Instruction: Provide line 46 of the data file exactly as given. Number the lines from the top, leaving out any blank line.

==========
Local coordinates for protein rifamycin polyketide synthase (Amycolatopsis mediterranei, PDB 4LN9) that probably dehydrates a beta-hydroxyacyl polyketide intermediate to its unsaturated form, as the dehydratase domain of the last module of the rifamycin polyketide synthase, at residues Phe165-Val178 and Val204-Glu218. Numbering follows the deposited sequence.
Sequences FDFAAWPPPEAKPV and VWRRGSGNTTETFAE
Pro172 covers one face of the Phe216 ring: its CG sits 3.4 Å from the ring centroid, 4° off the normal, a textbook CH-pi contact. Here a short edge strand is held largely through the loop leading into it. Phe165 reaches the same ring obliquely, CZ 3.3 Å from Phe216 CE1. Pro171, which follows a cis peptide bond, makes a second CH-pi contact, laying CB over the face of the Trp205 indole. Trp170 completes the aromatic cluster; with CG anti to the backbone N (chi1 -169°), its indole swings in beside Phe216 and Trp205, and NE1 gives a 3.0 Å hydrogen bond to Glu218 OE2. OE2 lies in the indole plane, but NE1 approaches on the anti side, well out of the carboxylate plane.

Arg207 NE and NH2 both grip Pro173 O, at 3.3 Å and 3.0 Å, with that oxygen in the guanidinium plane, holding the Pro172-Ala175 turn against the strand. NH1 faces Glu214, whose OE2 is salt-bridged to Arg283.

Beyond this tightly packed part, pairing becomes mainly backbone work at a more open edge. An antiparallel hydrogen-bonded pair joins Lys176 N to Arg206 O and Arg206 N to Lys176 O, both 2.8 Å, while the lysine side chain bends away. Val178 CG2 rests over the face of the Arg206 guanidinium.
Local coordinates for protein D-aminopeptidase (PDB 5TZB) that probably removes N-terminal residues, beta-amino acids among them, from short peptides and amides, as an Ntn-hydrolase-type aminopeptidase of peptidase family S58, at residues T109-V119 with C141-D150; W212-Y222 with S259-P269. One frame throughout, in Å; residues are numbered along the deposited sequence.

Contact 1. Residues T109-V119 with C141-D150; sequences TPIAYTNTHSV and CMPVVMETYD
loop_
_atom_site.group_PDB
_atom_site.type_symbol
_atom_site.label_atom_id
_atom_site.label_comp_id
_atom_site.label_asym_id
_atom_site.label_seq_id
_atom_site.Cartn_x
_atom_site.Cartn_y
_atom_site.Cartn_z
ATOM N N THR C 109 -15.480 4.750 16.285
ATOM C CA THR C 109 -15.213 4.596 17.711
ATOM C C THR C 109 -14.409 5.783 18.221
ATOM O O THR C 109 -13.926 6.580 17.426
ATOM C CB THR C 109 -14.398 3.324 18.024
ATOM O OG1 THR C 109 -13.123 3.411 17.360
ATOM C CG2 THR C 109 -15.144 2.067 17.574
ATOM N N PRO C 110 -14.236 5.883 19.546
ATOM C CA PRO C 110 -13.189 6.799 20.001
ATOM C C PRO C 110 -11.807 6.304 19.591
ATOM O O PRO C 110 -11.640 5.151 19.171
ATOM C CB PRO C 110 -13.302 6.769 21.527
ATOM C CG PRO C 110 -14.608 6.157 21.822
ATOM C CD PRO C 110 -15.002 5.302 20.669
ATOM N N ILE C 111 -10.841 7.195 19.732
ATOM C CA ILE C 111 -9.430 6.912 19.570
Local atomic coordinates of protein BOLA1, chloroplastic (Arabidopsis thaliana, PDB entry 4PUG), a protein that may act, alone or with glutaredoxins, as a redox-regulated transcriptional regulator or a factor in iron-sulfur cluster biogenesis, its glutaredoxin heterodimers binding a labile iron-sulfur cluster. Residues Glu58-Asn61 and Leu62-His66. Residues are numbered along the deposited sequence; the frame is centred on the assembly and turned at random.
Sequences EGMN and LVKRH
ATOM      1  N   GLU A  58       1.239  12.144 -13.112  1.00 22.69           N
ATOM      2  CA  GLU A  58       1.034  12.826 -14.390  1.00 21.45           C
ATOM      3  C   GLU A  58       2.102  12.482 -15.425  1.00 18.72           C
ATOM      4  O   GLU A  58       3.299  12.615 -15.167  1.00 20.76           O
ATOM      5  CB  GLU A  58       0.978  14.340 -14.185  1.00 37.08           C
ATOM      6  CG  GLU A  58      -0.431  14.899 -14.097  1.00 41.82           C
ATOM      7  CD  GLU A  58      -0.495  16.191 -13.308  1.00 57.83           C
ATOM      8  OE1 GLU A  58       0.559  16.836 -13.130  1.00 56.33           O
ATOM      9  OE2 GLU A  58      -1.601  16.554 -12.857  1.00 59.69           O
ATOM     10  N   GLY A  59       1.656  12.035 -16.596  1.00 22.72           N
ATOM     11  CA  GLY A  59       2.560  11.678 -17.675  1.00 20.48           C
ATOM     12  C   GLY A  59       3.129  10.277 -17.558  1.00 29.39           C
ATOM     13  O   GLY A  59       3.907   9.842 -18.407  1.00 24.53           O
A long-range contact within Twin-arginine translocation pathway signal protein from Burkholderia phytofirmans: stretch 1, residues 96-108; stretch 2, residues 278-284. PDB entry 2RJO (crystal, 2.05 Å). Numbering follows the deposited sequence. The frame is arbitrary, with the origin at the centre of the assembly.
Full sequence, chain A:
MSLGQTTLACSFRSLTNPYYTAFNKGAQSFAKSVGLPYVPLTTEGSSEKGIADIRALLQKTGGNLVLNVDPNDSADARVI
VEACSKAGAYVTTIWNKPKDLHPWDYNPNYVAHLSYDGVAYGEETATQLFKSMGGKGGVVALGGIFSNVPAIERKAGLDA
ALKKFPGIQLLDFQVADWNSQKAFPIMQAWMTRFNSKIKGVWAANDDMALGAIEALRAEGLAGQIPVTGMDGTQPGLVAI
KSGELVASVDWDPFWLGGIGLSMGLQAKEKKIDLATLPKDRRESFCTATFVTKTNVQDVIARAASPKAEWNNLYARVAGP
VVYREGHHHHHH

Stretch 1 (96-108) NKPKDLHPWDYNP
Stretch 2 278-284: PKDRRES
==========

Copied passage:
ATOM     11  CA  GLY A  59       2.560  11.678 -17.675  1.00 20.48           C